- Election Results 2017 highlights: BJP wins in Gujarat, trounces Congress in Himachal
- Gujarat election results: BJP loses in Modi’s hometown Vadnagar
- Gross NPAs of banks cross Rs8.5 trillion in 1st half of this fiscal
- HPCL asks Airtel to transfer LPG subsidies to bank accounts
- Prem Kumar Dhumal, common man’s leader, loses by 3,500 votes
The Supreme Court has asked the Reserve Bank of India to disclose details of large corporate loan defaults. RBI has quite rightly replied that such a disclosure will not only be at odds with its fiduciary responsibility but also dent public confidence—an implicit recognition of the seriousness of the problem of loan defaults.
Policymakers are concerned that the ongoing debate on loan defaults could become a witch-hunt in which every defaulter is made out to be a criminal. The unintended consequence of such a witch-hunt could be a sharp slowdown in bank lending to even honest businessmen.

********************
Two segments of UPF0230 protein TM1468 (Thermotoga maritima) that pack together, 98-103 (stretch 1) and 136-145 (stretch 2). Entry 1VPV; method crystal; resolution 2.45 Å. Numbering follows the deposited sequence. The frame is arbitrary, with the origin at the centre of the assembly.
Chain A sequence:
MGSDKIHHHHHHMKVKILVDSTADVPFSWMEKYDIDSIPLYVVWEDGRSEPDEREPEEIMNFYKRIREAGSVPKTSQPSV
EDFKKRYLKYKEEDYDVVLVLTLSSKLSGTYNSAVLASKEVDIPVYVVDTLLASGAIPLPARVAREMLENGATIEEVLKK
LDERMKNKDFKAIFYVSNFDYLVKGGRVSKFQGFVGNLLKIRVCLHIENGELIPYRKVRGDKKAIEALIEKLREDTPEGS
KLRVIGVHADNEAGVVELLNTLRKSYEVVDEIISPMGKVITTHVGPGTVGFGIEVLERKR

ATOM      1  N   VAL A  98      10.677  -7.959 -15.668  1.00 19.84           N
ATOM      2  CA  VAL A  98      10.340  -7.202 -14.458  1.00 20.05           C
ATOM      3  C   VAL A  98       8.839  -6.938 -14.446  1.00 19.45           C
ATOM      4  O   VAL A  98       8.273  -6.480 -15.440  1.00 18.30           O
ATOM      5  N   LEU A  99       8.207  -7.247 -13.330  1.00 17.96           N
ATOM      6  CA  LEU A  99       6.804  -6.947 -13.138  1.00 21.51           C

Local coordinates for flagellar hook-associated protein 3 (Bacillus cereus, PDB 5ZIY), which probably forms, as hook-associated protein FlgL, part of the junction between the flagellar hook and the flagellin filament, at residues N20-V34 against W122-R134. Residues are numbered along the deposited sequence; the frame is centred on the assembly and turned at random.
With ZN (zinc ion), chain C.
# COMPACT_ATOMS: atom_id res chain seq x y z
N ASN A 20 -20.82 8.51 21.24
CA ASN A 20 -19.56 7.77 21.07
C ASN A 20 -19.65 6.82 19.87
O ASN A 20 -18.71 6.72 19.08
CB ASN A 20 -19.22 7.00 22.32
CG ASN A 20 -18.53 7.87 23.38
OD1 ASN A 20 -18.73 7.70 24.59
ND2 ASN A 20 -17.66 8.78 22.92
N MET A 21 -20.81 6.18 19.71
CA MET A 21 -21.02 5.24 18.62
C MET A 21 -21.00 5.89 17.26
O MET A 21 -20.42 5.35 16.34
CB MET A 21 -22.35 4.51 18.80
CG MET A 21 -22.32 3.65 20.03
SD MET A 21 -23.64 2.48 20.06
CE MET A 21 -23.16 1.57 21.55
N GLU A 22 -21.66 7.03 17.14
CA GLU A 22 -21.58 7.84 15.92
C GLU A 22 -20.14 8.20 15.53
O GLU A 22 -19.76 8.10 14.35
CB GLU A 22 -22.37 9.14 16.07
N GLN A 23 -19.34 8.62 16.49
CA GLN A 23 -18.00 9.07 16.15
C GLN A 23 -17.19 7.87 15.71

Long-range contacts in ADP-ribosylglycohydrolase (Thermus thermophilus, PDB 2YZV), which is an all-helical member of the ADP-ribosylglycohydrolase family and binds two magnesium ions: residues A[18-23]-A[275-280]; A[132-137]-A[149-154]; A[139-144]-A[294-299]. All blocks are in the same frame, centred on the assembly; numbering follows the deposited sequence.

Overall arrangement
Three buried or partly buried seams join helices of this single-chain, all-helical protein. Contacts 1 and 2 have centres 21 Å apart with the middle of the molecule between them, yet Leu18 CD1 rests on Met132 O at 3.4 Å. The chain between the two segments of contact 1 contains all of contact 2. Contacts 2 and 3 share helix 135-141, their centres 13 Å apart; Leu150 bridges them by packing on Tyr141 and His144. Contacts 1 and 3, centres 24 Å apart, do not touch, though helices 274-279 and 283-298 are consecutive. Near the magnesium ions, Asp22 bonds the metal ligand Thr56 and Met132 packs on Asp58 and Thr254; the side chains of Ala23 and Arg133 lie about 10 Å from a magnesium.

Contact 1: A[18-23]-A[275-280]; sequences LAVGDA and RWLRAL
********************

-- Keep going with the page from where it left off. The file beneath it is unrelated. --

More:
There should be a third player in this game. Business lobbies should throw their weight behind the current pursuit of wilful defaulters. Their silence will eventually harm the credibility of Indian capitalism. The chambers are vocal about every government failing. They should be equally open about corporate misdemeanours. The Vijay Mallya case is a good place to start.